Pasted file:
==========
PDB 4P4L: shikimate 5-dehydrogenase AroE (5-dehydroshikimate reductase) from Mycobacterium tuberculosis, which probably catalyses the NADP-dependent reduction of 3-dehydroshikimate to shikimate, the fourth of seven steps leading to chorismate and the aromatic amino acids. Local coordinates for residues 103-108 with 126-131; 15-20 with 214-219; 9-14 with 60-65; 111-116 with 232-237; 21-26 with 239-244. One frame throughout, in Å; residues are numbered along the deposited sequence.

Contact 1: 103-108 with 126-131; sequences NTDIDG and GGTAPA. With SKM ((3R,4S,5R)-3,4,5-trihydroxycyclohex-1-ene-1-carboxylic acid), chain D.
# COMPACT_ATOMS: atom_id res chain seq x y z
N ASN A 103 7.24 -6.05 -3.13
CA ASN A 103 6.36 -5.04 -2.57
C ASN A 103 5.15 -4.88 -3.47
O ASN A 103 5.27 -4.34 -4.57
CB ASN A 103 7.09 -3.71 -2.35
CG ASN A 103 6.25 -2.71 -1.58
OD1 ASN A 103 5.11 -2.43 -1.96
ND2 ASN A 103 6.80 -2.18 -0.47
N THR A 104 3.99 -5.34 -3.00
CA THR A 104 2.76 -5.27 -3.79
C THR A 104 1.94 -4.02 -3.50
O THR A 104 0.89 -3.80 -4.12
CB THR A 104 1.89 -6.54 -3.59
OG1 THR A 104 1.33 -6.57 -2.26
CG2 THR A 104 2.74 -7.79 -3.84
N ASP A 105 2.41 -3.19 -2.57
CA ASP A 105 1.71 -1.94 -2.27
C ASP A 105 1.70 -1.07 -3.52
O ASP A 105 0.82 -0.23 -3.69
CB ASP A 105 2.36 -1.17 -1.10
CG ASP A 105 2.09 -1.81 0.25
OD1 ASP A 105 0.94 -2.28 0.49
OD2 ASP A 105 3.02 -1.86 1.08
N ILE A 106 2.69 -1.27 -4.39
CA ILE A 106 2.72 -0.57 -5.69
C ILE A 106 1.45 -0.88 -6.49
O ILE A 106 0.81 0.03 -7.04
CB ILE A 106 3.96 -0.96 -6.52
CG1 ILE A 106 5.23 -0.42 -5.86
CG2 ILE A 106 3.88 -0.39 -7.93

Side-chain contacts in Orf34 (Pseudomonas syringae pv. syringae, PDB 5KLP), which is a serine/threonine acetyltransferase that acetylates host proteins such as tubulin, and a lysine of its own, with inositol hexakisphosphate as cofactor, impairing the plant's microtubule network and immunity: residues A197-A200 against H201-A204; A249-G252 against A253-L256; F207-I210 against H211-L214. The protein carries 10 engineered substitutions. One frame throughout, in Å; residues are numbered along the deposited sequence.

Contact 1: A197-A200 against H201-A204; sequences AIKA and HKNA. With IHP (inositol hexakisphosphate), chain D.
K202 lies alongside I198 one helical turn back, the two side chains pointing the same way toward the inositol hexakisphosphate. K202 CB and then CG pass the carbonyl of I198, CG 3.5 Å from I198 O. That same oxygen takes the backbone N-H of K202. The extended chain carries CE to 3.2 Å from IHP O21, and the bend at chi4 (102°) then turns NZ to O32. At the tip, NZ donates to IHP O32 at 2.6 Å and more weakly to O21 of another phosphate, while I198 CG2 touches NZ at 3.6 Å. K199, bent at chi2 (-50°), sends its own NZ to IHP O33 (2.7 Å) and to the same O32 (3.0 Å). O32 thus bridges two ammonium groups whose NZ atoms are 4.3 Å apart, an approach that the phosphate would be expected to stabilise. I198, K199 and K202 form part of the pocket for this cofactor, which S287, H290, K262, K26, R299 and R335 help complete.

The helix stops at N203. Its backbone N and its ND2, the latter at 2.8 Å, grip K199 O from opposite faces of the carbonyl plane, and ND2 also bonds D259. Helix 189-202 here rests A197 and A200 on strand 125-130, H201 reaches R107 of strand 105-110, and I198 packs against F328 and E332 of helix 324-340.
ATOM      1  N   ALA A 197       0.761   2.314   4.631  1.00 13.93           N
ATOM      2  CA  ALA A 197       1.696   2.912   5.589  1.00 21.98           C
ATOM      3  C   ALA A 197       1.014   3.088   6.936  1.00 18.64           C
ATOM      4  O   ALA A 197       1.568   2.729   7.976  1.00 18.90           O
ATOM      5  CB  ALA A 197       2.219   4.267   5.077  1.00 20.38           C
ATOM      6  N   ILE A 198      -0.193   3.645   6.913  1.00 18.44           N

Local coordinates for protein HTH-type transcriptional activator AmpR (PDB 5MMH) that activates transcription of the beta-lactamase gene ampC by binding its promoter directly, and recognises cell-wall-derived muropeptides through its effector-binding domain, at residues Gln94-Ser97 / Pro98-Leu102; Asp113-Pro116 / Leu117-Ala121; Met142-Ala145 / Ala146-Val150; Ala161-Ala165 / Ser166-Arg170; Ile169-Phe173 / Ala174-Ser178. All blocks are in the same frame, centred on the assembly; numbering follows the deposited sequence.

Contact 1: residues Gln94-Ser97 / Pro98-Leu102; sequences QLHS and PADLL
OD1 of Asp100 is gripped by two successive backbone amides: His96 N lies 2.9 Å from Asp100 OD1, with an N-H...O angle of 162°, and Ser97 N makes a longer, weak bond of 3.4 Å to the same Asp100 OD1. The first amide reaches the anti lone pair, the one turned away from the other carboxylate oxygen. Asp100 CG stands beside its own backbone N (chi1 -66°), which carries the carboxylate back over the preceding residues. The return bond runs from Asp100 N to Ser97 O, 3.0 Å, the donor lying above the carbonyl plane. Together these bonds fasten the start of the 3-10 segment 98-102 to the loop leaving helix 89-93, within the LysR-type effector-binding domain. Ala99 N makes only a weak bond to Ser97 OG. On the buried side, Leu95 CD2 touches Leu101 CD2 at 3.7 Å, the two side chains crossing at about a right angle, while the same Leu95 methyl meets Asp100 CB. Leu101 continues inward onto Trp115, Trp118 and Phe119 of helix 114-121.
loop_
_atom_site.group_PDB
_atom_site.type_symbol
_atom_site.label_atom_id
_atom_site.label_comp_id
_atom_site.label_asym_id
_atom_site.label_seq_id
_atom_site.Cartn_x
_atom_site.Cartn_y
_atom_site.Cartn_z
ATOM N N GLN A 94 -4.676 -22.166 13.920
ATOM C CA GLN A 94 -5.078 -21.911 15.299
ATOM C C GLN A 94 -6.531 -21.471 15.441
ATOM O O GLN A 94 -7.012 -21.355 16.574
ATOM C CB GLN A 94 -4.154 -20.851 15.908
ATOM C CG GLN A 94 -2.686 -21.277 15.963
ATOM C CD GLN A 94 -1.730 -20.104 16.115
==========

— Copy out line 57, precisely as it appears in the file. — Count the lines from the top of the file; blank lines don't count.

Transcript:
ATOM N N GLN A 94 -4.676 -22.166 13.920